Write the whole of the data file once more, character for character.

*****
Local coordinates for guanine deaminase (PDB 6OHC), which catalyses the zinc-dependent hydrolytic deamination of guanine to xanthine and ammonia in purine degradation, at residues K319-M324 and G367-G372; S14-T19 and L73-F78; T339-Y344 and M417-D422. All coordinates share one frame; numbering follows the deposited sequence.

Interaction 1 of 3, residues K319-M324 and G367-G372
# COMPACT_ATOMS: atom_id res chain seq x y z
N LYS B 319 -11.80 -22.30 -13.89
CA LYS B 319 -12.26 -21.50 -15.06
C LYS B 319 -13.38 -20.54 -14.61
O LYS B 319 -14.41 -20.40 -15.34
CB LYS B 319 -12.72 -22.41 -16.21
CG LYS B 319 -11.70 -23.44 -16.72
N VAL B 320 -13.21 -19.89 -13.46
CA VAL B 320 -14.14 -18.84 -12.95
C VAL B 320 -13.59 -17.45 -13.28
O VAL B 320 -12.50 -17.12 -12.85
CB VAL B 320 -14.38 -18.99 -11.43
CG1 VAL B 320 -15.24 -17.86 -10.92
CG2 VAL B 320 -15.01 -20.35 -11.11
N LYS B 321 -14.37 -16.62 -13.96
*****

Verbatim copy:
Local coordinates for guanine deaminase (PDB 6OHC), which catalyses the zinc-dependent hydrolytic deamination of guanine to xanthine and ammonia in purine degradation, at residues K319-M324 and G367-G372; S14-T19 and L73-F78; T339-Y344 and M417-D422. All coordinates share one frame; numbering follows the deposited sequence.

Interaction 1 of 3, residues K319-M324 and G367-G372
# COMPACT_ATOMS: atom_id res chain seq x y z
N LYS B 319 -11.80 -22.30 -13.89
CA LYS B 319 -12.26 -21.50 -15.06
C LYS B 319 -13.38 -20.54 -14.61
O LYS B 319 -14.41 -20.40 -15.34
CB LYS B 319 -12.72 -22.41 -16.21
CG LYS B 319 -11.70 -23.44 -16.72
N VAL B 320 -13.21 -19.89 -13.46
CA VAL B 320 -14.14 -18.84 -12.95
C VAL B 320 -13.59 -17.45 -13.28
O VAL B 320 -12.50 -17.12 -12.85
CB VAL B 320 -14.38 -18.99 -11.43
CG1 VAL B 320 -15.24 -17.86 -10.92
CG2 VAL B 320 -15.01 -20.35 -11.11
N LYS B 321 -14.37 -16.62 -13.96